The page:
Article date: 28 Jun 2010
When it comes to making sense of the importance of balancing taste and nutrition in kids’ diets, you could do an awful lot worse than listen to Annabel Karmel.
Why? Well, for starters, Annabel can reel off a pretty impressive track record which includes: being awarded the MBE for her outstanding work in the field of child nutrition; writing 20 books on feeding babies and children, with worldwide sales well into the millions; the presence of her meals in a growing number of the UK’s top food retailers.
For me, though, chatting to Annabel, I realised that there were clear reasons why we should pay attention. You see – Annabel has a passion for healthy eating, for understanding a child’s right to choose healthy food and, more importantly, for recognising the fact that kids are more than capable of making up their own mind about what tastes great. Take that passion, blend it with an understanding of nutrition, add a liberal sprinkling of only the finest ingredients, allow time for perfecting the recipe – and you have some great new dishes.
Judging by the response to the three new children’s dishes on Wetherspoon’s summer menu, kids tend to agree. So, exactly what makes the dishes so special? Annabel explains: “To me, healthy eating and great-tasting food go hand in hand – one actually leads to the other. We follow very strict guidelines, and rightly so. All Annabel Karmel children’s meals have been developed to contain no more than 30% of the guideline daily amount (GDA – for 5- to 10-year-olds) of calories, fat, saturates, sugar and salt.“
When creating her dishes, Annabel also focuses on the look and appeal.
“Children, as most mums know, can be pretty picky. I’m not talking about a need for elaborate presentation, but in managing a child’s first impression. If children don’t like vegetables, because, somehow, they are averse to eating anything green or with visible onion – the last thing which we need to do is present them with a plate of vegetables, yet we do still need them to gain the nutritional benefit of vegetables.
“That’s why, when we created the new spaghetti Bolognese, which is exclusive to Wetherspoon, the challenge was ‘hidden vegetables’! So, we chopped up the carrots and celery really finely and combined them with the meat and sauce to give a rich flavour, but also a really nice look to the dish. “The whole perception is then changed, with children saying that they like carrots, as they see them much more as an ingredient – part of a tasty meal.”
Interestingly, sometimes, the exact opposite of ‘hiding’ the vegetables can have a striking impact. Annabel and her team stuck their neck out a bit and made broccoli and peas the stars of the show in the cheesy pasta dish: “By blending vegetables with flavours which children love (and who doesn’ t love cheesy pasta?), we helped children to view the food differently. Many parents seem surprised when they announce: ‘My kid is eating broccoli.’ But, to me, the dishes are also about encouraging parents to think ‘I could try that at home’ – encouraging people to see what children can and will gladly eat.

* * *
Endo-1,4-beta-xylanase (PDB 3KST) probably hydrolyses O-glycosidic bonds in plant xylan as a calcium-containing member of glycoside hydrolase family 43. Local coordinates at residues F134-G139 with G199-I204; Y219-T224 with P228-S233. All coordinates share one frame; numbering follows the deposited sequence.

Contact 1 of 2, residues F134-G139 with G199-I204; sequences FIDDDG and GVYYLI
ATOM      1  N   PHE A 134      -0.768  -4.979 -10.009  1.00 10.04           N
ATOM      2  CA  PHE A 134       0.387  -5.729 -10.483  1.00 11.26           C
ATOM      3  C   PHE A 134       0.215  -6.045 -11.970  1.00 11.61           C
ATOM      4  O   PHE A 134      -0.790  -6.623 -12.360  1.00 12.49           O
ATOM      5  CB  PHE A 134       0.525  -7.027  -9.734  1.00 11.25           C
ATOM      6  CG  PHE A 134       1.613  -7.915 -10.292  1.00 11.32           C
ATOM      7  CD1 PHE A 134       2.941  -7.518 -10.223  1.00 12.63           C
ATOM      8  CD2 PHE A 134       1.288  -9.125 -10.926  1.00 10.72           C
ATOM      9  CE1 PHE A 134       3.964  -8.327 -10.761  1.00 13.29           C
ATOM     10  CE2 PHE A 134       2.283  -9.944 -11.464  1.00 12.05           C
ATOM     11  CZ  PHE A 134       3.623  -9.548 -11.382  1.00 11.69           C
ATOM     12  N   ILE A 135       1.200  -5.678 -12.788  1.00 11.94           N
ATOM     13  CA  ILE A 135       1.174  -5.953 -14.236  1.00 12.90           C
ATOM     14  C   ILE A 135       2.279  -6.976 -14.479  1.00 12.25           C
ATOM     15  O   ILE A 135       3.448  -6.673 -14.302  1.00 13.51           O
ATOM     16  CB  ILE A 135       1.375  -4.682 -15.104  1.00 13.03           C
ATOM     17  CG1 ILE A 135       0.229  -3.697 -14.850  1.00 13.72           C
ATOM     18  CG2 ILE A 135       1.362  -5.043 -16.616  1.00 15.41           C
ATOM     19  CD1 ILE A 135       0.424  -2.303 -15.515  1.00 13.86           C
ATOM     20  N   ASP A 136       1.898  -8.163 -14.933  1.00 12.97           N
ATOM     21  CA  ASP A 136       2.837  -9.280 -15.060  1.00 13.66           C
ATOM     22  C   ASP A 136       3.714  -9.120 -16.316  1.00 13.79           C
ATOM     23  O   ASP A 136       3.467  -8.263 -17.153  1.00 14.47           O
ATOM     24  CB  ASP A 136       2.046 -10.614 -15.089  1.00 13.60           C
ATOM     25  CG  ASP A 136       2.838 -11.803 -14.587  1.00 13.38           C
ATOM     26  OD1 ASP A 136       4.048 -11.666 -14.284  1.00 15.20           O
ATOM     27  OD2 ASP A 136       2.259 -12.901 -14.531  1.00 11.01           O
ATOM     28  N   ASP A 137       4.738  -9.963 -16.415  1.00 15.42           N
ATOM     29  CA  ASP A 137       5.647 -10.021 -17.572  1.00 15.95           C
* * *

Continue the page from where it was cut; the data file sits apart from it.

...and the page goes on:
“What is really important to me and the team, when developing recipes, is that we don’ t have preconceived ideas about what children will and won’ t eat. For that reason, our taste panels are not made up of adults, but children – all tucking in and giving us honest assessments by the look on their face or the amount of the meal left on the plate!
“Children are so much more discerning and capable of deciding what they do and don’t like than we often give them credit for. “In fairness, most of them don’ t understand nutritional content or the reasons why they need their greens, until they get older, but that doesn’ t mean that they can’t decide what tastes great – they most certainly can.
“When we were developing the chilli con carne, people would think it odd, since ‘children don’ t like spicy food’, but they do – it is a mild spice and is, once again, one which adds flavour and character, without the need for much salt. Mind you, when we were developing the meal, and the kids tasted our early versions, they were pretty unanimous that they didn’ t like kidney beans, yet kids do love baked beans – so, simple solution – swap kidney beans for baked beans, and the kids love the dish.”
This passion to get it right and to meet with children’s approval also means that Annabel won’t compromise on ingredients and takes their sourcing very seriously, as she explains: “To me, healthy, balanced food also has to be good food. We use lean British meat (Red Tractor Approved) and locally sourced vegetables, where possible – but all ingredients have full traceability, which is really important to us.
“It’s also important to me that we reconnect children, and parents, with food.
“Recently, I started doing cooking sessions with kids holidaying at Haven Holiday Parks. We can get 70+ kids in one session, baking, cooking and having fun with food.
“They tell me that these are some of the most popular sessions at the parks now, so shouldn’ t that tell us something? We must let children choose; we should help them to explore new foods and understand what food is.” What Annabel has opened my eyes to is that kids will always love sausage and mash and most things with chips. Why shouldn’ t they, because, after all, we adults like these things too? Equally, though, we all like something different, something which tastes great – and if it’s good for us then all the better – so, why shouldn’ t our kids? The good thing is that, at Wetherspoon, they now have the choice.
Find out more: www.annabelkarmel.com